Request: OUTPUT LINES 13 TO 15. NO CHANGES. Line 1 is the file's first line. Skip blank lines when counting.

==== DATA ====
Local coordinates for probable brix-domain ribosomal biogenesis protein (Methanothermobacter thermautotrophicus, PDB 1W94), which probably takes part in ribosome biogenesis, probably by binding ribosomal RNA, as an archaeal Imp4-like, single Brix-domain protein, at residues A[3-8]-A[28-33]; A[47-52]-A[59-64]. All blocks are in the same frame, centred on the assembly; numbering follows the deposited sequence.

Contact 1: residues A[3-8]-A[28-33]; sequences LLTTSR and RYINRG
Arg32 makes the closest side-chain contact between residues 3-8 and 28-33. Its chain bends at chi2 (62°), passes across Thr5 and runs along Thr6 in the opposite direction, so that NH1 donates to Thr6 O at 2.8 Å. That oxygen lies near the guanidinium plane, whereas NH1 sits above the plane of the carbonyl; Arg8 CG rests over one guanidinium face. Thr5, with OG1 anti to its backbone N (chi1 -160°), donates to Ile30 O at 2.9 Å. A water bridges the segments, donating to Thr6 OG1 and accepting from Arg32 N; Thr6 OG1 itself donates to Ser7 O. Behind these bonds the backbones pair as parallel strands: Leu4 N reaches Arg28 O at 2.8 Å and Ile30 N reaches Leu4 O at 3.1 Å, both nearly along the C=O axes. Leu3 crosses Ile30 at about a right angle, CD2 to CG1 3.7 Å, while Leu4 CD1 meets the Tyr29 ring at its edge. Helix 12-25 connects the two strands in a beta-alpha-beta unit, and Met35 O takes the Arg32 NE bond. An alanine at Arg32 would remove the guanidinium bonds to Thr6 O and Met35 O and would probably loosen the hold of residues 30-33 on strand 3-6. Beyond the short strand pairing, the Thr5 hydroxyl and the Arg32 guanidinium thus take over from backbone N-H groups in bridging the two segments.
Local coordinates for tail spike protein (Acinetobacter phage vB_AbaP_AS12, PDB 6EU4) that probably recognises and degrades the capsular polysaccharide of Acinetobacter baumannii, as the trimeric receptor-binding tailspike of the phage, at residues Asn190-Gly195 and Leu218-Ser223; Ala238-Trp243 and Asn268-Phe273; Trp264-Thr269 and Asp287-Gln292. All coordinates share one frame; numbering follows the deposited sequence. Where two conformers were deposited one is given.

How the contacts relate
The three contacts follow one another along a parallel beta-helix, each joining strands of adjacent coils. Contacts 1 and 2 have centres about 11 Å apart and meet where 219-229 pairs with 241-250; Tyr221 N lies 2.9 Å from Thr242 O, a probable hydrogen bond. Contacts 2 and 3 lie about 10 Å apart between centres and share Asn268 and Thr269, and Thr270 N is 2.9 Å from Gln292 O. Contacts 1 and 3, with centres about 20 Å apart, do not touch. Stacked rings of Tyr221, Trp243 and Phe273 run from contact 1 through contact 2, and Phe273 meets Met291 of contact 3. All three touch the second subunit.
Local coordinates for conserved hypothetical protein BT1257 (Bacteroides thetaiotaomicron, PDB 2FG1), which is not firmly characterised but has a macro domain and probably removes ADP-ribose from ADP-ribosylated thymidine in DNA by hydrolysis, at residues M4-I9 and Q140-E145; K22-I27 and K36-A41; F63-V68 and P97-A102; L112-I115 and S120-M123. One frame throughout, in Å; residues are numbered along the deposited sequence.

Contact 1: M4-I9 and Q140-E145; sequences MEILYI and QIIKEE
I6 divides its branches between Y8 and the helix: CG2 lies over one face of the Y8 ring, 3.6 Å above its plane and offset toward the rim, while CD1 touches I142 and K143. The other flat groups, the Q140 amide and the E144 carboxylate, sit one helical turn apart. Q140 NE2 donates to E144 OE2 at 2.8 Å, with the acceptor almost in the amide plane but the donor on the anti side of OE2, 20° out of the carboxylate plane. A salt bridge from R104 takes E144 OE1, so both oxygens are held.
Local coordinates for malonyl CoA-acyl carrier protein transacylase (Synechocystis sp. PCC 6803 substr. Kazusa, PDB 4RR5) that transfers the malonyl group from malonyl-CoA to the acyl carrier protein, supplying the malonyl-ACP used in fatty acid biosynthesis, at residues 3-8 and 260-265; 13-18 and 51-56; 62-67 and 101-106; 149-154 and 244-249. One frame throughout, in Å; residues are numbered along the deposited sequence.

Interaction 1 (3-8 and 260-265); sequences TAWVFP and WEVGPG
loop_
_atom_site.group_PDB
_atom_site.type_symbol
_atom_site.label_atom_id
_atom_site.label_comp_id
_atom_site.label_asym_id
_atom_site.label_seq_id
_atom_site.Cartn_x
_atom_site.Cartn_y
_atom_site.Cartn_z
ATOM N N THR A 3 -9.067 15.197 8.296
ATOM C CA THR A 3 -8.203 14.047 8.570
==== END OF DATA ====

_atom_site.group_PDB
_atom_site.type_symbol
_atom_site.label_atom_id